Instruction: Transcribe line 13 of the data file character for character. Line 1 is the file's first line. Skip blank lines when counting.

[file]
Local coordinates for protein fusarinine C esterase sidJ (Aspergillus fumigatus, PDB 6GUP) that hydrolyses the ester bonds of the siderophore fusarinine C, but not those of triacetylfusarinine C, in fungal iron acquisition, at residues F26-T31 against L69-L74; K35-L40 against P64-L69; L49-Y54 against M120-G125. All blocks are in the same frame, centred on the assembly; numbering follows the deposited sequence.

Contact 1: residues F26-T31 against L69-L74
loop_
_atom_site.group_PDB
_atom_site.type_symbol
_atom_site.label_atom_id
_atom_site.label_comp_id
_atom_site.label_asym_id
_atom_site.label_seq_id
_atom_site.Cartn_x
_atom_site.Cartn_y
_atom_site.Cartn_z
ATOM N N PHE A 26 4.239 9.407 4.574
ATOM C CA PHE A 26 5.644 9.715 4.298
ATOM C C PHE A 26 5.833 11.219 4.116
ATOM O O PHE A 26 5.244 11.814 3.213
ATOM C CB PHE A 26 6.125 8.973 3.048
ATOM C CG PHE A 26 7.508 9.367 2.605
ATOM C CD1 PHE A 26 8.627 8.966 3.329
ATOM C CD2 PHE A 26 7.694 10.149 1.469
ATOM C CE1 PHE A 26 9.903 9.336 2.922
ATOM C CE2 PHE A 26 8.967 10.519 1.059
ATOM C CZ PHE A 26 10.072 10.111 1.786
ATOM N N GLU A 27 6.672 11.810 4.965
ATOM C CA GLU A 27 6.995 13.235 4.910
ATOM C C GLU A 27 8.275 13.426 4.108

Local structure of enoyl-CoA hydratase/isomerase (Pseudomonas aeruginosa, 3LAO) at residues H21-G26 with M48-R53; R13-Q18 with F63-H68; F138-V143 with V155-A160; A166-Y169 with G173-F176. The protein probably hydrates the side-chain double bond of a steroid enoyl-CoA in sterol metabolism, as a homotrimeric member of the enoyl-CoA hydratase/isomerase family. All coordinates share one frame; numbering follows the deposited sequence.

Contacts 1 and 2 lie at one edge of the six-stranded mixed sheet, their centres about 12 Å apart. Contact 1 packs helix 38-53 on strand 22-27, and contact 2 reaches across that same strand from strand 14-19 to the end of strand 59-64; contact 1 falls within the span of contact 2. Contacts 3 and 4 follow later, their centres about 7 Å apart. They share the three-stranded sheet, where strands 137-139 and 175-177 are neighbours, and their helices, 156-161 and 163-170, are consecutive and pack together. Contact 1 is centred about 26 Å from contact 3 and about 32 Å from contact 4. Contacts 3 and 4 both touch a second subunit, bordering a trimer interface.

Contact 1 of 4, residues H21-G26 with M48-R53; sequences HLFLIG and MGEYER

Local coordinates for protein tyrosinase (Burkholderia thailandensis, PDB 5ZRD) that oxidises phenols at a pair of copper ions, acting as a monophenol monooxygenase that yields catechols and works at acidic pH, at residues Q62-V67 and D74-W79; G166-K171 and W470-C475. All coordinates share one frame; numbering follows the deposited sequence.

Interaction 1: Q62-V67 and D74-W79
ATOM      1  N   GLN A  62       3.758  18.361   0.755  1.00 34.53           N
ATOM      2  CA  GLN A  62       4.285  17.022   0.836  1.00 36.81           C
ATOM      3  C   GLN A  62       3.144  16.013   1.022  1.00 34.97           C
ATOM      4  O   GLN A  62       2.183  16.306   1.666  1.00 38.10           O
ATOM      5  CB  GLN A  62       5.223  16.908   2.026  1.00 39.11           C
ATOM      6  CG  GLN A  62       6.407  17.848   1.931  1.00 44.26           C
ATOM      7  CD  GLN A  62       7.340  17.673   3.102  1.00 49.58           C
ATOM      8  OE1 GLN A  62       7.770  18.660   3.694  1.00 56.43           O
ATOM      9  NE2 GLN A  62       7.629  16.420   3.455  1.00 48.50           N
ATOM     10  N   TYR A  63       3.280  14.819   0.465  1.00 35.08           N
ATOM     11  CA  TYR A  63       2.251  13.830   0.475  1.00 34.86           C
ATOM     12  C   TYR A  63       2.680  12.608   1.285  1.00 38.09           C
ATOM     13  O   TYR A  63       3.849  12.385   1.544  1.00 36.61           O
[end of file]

ATOM N N PHE A 26 4.239 9.407 4.574